In PLOS Biology this week you can read about new ways to approach preclinical trials, signaling in the vertebrate retina, how Leishmania adapts to its environment and a protein which can stop bacterial protein synthesis when nutrients are low.
In their Perspective this week, Jonathan Kimmelman, Jeffrey Mogil and Ulrich Dirnagl discuss the recent consternation over the way in which preclinical investigations of new drugs are performed and reported. They argue that we first need to distinguish between ‘exploratory’ investigation - generating robust pathophysiological theories of disease - and ‘translational’ or ‘confirmatory’ investigation, which seeks to demonstrate reproducible effects in animal models. Kimmelman and colleagues say that each type of research requires different study designs and suffers from different validity threats, and that this should be taken into account in research policy.
In the vertebrate retina, an interaction between the horizontal cells and photoreceptor cells allows us to remove redundant visual information in space and time, in order optimally see a scene. But how, physiologically, does this work? Rozan Vroman, Maarten Kamermans and colleagues measured current within goldfish cone-horizontal cell synapses to answer this question. They found that the horizontal cells feed back to photoreceptors via both a very fast mechanism and by a relatively slow mechanism. This slow mechanism requires ATP release from the tips of horizontal cell dendrites, followed by hydrolysis of ATP to products that acidify the synaptic cleft. Read more in the accompanying synopsis.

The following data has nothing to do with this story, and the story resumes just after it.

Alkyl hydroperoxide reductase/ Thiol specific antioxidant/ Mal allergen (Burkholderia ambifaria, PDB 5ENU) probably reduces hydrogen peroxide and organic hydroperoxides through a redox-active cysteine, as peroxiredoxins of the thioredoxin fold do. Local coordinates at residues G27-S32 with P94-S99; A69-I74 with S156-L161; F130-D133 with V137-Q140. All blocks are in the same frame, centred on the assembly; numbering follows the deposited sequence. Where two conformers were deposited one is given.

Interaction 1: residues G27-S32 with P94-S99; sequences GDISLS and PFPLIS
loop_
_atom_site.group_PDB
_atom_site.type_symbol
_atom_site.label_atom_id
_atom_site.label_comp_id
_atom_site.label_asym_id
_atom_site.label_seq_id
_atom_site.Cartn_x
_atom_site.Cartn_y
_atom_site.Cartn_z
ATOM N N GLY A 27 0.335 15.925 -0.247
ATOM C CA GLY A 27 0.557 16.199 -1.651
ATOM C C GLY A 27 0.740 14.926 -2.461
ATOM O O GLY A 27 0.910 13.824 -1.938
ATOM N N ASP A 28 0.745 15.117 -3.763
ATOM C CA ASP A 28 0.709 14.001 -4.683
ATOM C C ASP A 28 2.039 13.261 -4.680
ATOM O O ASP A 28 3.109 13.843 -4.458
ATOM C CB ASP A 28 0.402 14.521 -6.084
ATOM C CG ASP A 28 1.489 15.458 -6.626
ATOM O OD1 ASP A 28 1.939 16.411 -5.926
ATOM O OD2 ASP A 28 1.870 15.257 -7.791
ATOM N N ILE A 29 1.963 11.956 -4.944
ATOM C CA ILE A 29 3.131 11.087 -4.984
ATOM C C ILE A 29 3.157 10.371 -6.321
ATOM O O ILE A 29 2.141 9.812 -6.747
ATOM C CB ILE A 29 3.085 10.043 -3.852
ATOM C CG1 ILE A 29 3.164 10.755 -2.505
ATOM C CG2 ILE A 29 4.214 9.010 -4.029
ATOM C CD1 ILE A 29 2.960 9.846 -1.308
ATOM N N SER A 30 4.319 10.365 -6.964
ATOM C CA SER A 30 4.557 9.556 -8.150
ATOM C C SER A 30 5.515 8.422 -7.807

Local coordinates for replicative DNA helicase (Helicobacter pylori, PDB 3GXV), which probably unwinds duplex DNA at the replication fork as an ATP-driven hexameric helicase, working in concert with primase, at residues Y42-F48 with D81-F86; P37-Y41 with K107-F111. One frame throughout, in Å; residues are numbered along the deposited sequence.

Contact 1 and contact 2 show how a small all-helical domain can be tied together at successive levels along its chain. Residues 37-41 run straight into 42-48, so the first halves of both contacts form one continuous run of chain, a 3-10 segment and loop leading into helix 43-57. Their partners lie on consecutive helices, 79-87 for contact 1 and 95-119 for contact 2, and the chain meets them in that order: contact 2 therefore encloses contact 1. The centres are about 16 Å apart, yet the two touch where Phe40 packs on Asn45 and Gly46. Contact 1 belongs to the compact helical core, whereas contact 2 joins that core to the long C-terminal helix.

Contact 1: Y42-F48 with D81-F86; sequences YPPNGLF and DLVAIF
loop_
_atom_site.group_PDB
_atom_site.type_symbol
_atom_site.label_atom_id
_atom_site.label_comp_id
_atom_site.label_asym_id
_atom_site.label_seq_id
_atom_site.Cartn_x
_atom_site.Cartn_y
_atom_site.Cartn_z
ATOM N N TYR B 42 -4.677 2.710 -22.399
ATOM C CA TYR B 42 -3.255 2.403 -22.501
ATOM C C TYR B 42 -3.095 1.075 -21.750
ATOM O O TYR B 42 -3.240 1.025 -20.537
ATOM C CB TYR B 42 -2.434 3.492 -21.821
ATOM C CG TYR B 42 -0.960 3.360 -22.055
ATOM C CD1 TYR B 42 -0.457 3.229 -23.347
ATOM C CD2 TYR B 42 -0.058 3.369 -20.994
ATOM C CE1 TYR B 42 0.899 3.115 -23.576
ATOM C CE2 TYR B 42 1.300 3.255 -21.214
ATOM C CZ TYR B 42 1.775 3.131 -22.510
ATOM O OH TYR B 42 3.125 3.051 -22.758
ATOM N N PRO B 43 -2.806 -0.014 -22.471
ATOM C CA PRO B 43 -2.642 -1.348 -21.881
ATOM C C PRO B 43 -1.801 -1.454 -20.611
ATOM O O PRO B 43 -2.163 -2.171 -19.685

A research article by Jean-Michel Ubeda, Marc Ouellette and colleagues finds that the human parasite Leishmania uses gene rearrangements and repeat-mediated amplification on a genome-wide scale as a strategy to adapt to a changing environment. This means that upon selection with either drugs or culture conditions, a subpopulation can emerge where the amplicon copy number per cell increases and this clone of cells can then expand to dominate the population.
Typical bacterial cells contain tens of thousands of ribosomes, which make the proteins needed for life. However, during hard times, when nutrients (and therefore amino acids) are low, the cell needs to slam on the brakes. In their new paper, Boya Feng, Ning Gao and colleagues found that a protein called ObgE can bind to the large subunit of the ribosome, disrupting its association with the small subunit and stopping translation. They suggest that the presence of (p)ppGpp – a chemical made by bacteria in response to low levels of amino acids – causes ObgE to linger on the large subunit longer than it would in its normal role. Read more in the accompanying synopsis.